As the UMC Council of Bishops’ Commission on a Way Forward meets this week, I thought it would be appropriate to share UMAction’s response to its request for input. This commission was established by a close vote at the 2016 General Conference, for the sake of devising a major plan to address our denomination’s internal conflicts related to sexual morality. Their plan will be submitted for consideration at a specially called General Conference in 2019, to which I will be a voting delegate.
Some time ago, the commission sent an invitation to various unofficial caucus groups within our denomination, including to IRD’s UMAction program, saying the following:
As you know, the Commission on a Way Forward was established after the 2016 General Conference to find a way forward for the United Methodist Church. Our way forward must move us beyond the continuing impasse over the nature, conditions, and extent of the inclusion of LGBTQ people within the Church. We want to emphasize that we are not dealing with an abstract problem, but with people who are loved by God and are members of our Church.
The Commission values your voice and would like to receive your input prior to writing and submitting our final report to the Council of Bishops. Because there are so many groups desiring to participate in this discussion, we have developed two ways between which you may choose one.
Submit a three-minute video and send it to us. A video shot on a cell phone is perfectly acceptable.
Or submit a two-page written document.
In your video or document, please respond to the following: Describe your constituency’s preferred future for our denomination regarding the nature, conditions and extent of the inclusion of LGBTQ people within the Church.
UMAction’s response is shared below:
UM Action input to the Commission on a Way Forward
UMAction is grateful for this opportunity to share our concerns and perspectives, offered by Director John Lomperis after consultation with my Steering Committee and Advisory Board.
You are right to that this concerns very real people loved by God and us. It is hard to talk in a theologically rich way about the question as it is framed, in isolation from more foundational matters of the original call about “human sexuality.” Our tensions and conflicts over the presenting challenge of how be in ministry with people who self-identify as LGBTQ has been exacerbated by how often our talk about “human sexuality” rushes to such an exclusively narrow focus, without much prior discussion of how we as Wesleyan Christians think biblically and theologically about sexuality, marriage, and humanity (including how we are ALL sinners in need of forgiveness and repentance). Such broader questions are inescapably relevant. After all, several self-described advocates for “full inclusion” sent petitions to the last General Conference that would have also removed our denomination’s long-standing disapprovals of pre-marital sex and/or adultery.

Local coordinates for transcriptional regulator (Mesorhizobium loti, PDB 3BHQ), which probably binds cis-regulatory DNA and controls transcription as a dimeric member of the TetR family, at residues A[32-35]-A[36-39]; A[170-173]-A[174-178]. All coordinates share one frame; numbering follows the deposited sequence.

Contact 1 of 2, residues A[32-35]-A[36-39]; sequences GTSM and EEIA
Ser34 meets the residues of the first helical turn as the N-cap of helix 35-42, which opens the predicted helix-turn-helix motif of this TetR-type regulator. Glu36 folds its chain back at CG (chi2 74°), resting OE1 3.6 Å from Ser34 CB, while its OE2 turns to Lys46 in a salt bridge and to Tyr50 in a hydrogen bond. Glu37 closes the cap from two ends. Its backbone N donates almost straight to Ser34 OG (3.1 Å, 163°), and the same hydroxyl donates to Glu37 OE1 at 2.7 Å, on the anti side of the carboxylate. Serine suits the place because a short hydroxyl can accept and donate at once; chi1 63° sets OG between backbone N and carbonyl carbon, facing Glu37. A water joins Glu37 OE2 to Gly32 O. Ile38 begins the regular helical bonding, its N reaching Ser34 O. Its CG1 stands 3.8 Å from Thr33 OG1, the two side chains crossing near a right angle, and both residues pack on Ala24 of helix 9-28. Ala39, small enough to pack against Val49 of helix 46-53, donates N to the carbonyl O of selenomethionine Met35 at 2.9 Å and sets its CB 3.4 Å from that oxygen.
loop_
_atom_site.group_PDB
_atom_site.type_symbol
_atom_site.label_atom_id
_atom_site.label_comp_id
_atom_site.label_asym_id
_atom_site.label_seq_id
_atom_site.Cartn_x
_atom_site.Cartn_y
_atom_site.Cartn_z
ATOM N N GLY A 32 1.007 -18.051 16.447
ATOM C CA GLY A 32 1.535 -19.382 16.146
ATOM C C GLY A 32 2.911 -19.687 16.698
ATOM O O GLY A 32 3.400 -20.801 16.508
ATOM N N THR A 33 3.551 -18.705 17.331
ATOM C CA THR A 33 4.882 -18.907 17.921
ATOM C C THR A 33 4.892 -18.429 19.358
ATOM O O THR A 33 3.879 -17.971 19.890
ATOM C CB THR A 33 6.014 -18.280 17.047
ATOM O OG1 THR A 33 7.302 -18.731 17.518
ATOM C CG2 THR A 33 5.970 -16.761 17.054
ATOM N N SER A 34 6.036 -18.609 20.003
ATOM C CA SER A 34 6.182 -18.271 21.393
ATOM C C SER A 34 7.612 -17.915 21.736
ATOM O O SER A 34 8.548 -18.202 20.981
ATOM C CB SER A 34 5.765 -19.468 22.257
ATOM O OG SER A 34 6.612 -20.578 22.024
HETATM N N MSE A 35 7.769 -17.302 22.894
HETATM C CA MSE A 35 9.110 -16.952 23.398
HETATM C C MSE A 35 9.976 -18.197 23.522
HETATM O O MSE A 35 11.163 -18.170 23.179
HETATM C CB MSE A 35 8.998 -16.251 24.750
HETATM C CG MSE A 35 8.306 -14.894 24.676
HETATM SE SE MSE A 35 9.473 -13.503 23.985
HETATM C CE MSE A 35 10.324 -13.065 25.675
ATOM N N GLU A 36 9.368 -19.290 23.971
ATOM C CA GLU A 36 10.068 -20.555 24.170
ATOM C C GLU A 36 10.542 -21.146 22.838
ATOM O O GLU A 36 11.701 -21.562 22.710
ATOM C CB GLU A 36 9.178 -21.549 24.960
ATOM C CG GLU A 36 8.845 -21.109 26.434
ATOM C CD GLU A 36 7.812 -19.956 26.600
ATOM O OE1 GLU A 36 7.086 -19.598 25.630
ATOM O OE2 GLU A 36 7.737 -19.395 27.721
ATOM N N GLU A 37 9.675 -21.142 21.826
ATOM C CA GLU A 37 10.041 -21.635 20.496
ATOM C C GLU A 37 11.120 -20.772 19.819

UMAction’s Steering Committee, Advisory Board, and staff all LOVE our friends, fellow church members, and, yes, family members who self-identify as LGTBTQ, as well as those who experience same-sex attractions and/or dysphoria about their biological sex but who may not embrace that acronym. We want them to stay in our families and churches. But our UMC discourse often becomes misleading or even toxic when traditionalists are caricatured as “hating gays” or we do not listen enough to our ex-gay sisters and brothers or to those who remain same-sex attracted while, because of their faith, choosing celibacy. The way the moral high ground claimed by full-inclusion advocates has become a rationale for marginalizing and mistreating faithful United Methodists in several regions, especially the Western Jurisdiction, has to stop. In alliance with increasingly powerful secular forces, some within United Methodism even support societal marginalization and denial of basic religious liberty for Christians and others who affirm traditional sexual ethics, seemingly prioritizing sexual liberty over liberty of conscience, and withholding solidarity with fellow Christians per 1 Corinthians 12:26.